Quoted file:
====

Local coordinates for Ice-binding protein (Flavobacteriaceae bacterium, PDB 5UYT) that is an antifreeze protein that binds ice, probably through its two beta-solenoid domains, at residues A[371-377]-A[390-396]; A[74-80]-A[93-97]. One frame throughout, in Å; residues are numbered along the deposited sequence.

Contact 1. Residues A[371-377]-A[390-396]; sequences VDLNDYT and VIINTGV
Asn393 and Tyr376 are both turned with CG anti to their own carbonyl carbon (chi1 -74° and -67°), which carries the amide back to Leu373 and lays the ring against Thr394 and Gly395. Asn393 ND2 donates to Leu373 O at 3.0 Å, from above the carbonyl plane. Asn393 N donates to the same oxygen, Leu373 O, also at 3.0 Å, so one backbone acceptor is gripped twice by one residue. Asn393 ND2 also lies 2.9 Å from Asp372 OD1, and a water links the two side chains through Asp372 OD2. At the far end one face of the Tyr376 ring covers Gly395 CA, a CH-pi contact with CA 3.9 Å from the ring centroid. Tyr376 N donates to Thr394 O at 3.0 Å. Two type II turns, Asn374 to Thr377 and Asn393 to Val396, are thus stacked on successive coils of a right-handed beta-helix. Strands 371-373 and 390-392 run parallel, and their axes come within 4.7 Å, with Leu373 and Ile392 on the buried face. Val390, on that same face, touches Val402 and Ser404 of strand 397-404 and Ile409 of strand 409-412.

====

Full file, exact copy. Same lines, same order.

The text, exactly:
Local coordinates for Ice-binding protein (Flavobacteriaceae bacterium, PDB 5UYT) that is an antifreeze protein that binds ice, probably through its two beta-solenoid domains, at residues A[371-377]-A[390-396]; A[74-80]-A[93-97]. One frame throughout, in Å; residues are numbered along the deposited sequence.

Contact 1. Residues A[371-377]-A[390-396]; sequences VDLNDYT and VIINTGV
Asn393 and Tyr376 are both turned with CG anti to their own carbonyl carbon (chi1 -74° and -67°), which carries the amide back to Leu373 and lays the ring against Thr394 and Gly395. Asn393 ND2 donates to Leu373 O at 3.0 Å, from above the carbonyl plane. Asn393 N donates to the same oxygen, Leu373 O, also at 3.0 Å, so one backbone acceptor is gripped twice by one residue. Asn393 ND2 also lies 2.9 Å from Asp372 OD1, and a water links the two side chains through Asp372 OD2. At the far end one face of the Tyr376 ring covers Gly395 CA, a CH-pi contact with CA 3.9 Å from the ring centroid. Tyr376 N donates to Thr394 O at 3.0 Å. Two type II turns, Asn374 to Thr377 and Asn393 to Val396, are thus stacked on successive coils of a right-handed beta-helix. Strands 371-373 and 390-392 run parallel, and their axes come within 4.7 Å, with Leu373 and Ile392 on the buried face. Val390, on that same face, touches Val402 and Ser404 of strand 397-404 and Ile409 of strand 409-412.